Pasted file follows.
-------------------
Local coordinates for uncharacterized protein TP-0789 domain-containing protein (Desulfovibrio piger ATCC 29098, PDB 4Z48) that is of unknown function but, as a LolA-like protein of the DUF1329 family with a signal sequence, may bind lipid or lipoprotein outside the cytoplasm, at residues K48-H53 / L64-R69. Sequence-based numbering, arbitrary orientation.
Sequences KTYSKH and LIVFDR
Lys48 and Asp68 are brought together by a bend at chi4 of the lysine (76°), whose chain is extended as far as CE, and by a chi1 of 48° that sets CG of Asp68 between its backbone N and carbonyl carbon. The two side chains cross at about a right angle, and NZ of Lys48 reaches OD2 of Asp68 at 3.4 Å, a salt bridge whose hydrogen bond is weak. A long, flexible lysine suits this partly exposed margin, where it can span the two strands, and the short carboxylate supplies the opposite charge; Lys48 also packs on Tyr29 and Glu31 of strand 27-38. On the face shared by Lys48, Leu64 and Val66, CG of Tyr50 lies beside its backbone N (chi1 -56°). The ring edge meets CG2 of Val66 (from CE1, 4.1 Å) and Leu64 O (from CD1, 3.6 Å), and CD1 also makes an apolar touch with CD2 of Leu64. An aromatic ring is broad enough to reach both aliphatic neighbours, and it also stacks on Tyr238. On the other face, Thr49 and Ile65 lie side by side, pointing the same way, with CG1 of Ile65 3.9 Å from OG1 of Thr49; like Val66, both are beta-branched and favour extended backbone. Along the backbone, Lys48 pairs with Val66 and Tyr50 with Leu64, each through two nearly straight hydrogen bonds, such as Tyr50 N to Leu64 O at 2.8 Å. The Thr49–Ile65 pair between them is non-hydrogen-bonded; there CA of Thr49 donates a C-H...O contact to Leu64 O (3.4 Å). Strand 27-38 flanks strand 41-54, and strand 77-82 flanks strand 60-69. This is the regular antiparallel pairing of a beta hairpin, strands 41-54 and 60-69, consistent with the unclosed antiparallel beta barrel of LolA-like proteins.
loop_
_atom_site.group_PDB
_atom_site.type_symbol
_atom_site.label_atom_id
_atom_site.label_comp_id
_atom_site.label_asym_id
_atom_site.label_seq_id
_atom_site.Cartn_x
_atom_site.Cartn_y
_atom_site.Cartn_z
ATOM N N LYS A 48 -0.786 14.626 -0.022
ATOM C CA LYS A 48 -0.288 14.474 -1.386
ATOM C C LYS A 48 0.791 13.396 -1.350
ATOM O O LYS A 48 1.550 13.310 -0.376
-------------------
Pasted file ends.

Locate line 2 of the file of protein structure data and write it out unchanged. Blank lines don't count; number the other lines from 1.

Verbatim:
Sequences KTYSKH and LIVFDR